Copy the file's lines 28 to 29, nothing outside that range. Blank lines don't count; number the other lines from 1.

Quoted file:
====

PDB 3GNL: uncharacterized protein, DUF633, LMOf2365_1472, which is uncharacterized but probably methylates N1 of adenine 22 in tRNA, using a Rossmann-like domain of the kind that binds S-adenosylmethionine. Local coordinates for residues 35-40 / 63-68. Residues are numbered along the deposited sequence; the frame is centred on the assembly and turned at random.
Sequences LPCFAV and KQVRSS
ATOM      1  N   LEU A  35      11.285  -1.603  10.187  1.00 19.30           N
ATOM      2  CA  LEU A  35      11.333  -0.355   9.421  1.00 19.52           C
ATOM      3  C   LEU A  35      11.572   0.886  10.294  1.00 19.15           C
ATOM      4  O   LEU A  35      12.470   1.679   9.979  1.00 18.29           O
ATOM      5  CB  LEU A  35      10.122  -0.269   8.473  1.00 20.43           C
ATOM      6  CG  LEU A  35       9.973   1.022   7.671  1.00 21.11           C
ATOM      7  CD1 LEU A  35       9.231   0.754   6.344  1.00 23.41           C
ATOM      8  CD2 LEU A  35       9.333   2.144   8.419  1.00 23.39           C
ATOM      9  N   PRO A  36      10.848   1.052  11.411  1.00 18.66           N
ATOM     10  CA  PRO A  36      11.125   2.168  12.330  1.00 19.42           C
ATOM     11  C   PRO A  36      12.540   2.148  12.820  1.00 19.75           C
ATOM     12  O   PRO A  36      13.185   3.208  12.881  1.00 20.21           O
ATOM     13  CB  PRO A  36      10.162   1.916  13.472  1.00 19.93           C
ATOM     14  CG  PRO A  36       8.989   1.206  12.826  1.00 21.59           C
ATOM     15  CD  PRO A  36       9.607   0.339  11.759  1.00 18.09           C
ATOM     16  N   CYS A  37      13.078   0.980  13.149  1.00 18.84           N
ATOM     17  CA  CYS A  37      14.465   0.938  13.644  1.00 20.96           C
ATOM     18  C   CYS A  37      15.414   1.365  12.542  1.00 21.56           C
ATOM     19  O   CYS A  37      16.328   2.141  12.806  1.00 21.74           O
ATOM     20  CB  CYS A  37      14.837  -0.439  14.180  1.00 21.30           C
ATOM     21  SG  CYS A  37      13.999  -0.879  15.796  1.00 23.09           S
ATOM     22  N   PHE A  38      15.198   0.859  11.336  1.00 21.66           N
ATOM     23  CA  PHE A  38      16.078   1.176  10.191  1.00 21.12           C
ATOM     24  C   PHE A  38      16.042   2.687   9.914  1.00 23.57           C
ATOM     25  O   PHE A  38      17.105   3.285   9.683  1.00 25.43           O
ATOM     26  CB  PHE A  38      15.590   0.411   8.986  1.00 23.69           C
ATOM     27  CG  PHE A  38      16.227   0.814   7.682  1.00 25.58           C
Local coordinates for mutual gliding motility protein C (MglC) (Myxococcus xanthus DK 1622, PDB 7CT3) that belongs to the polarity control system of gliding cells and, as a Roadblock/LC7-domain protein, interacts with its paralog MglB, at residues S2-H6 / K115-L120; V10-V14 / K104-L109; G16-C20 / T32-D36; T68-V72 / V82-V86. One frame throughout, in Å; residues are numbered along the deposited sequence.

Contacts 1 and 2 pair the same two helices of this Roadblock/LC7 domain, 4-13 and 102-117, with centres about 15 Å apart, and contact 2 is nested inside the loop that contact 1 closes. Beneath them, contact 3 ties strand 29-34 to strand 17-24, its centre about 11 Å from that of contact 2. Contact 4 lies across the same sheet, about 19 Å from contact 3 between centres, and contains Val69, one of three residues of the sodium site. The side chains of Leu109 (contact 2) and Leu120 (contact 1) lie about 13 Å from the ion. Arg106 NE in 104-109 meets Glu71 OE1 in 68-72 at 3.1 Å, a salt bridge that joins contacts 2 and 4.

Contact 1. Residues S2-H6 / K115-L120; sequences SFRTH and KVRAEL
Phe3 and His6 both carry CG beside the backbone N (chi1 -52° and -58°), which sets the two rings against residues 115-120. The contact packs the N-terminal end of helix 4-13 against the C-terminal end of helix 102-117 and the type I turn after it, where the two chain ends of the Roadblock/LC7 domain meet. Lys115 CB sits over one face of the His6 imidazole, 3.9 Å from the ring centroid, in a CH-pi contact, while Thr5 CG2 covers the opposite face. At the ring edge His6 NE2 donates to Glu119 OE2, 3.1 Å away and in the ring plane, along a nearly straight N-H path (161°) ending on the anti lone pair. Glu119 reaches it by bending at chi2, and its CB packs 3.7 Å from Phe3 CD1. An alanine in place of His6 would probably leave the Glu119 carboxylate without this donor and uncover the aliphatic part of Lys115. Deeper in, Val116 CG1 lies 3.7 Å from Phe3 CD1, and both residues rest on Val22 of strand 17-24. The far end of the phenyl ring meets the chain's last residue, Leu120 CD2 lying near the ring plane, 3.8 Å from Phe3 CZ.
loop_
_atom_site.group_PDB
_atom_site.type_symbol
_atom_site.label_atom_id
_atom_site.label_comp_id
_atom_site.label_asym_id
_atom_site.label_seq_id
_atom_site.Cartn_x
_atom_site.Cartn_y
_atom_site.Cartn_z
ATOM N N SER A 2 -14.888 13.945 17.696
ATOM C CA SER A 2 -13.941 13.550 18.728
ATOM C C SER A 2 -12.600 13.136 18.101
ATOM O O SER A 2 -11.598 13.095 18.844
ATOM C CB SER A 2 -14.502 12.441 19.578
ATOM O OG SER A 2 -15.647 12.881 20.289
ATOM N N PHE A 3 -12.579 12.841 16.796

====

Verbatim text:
ATOM     26  CB  PHE A  38      15.590   0.411   8.986  1.00 23.69           C
ATOM     27  CG  PHE A  38      16.227   0.814   7.682  1.00 25.58           C